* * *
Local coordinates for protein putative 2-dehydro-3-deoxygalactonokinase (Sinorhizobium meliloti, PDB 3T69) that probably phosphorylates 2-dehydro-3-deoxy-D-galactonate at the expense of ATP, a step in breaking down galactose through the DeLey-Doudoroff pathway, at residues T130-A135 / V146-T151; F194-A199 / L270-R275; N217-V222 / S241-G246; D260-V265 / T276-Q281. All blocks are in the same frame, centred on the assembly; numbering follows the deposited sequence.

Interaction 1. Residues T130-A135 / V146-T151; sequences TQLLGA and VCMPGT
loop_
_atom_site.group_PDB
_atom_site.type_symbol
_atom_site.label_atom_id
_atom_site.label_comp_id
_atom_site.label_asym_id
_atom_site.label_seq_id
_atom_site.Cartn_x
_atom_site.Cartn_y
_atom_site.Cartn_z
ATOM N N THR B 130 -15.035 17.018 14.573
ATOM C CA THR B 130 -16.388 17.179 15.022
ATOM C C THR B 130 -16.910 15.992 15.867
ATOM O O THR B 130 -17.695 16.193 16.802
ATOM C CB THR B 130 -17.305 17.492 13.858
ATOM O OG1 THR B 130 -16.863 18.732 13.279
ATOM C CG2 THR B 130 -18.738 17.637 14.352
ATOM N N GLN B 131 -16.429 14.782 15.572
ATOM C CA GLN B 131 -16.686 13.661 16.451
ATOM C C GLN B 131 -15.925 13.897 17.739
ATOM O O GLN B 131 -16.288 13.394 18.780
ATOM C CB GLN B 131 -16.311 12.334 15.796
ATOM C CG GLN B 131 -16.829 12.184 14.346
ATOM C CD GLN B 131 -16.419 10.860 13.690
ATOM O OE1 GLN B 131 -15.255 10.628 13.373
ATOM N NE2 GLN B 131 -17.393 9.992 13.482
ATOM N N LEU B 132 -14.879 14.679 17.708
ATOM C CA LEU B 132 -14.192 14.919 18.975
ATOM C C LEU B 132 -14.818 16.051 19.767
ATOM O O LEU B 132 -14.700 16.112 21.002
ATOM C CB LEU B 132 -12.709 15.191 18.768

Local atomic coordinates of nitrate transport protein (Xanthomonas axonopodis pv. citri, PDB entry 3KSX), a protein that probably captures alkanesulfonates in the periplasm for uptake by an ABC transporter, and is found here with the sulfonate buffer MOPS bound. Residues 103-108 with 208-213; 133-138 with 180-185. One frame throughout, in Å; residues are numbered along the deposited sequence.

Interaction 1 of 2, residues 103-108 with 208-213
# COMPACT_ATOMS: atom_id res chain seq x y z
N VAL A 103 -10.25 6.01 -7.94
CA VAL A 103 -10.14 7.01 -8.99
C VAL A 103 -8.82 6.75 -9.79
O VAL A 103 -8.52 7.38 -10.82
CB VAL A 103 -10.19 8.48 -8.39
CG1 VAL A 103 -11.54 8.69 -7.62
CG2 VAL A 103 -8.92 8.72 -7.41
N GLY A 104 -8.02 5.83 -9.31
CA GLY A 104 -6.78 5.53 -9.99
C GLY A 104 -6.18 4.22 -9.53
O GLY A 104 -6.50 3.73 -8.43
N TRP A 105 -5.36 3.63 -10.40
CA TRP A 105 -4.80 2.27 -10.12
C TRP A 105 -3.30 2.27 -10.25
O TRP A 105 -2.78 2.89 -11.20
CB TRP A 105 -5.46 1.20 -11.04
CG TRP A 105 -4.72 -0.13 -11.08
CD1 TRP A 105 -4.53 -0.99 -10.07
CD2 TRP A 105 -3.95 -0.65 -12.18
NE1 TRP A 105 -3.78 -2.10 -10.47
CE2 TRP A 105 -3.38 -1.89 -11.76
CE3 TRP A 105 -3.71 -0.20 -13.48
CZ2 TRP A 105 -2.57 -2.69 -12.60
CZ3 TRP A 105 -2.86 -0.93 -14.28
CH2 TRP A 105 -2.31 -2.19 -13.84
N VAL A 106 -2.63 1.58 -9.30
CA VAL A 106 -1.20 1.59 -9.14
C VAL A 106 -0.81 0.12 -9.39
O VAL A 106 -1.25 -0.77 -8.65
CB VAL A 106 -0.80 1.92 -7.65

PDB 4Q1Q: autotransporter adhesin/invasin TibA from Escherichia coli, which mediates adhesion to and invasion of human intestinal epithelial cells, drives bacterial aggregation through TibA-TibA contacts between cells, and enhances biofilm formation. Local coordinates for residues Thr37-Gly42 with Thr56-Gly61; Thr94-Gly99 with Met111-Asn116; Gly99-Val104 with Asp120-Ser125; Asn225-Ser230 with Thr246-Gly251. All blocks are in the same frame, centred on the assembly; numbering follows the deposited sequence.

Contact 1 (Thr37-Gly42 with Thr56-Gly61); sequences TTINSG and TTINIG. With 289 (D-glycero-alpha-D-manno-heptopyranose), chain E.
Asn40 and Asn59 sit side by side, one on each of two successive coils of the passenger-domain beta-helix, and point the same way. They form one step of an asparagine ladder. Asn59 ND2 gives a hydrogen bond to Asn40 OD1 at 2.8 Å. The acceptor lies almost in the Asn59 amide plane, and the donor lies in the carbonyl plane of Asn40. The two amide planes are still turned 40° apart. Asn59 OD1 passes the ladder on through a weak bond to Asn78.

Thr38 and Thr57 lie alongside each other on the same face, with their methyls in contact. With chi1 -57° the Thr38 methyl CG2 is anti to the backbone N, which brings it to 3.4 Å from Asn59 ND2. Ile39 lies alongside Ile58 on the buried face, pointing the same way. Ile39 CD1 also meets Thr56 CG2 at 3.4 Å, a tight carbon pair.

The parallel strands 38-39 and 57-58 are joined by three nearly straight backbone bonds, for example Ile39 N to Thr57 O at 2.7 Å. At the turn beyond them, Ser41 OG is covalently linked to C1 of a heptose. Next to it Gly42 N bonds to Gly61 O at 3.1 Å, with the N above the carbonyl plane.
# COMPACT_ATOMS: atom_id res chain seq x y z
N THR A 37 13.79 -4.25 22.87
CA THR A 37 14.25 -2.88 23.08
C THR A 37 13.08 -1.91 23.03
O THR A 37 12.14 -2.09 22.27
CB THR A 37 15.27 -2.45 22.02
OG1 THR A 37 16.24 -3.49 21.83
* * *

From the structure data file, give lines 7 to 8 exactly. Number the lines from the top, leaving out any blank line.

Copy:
_atom_site.label_comp_id
_atom_site.label_asym_id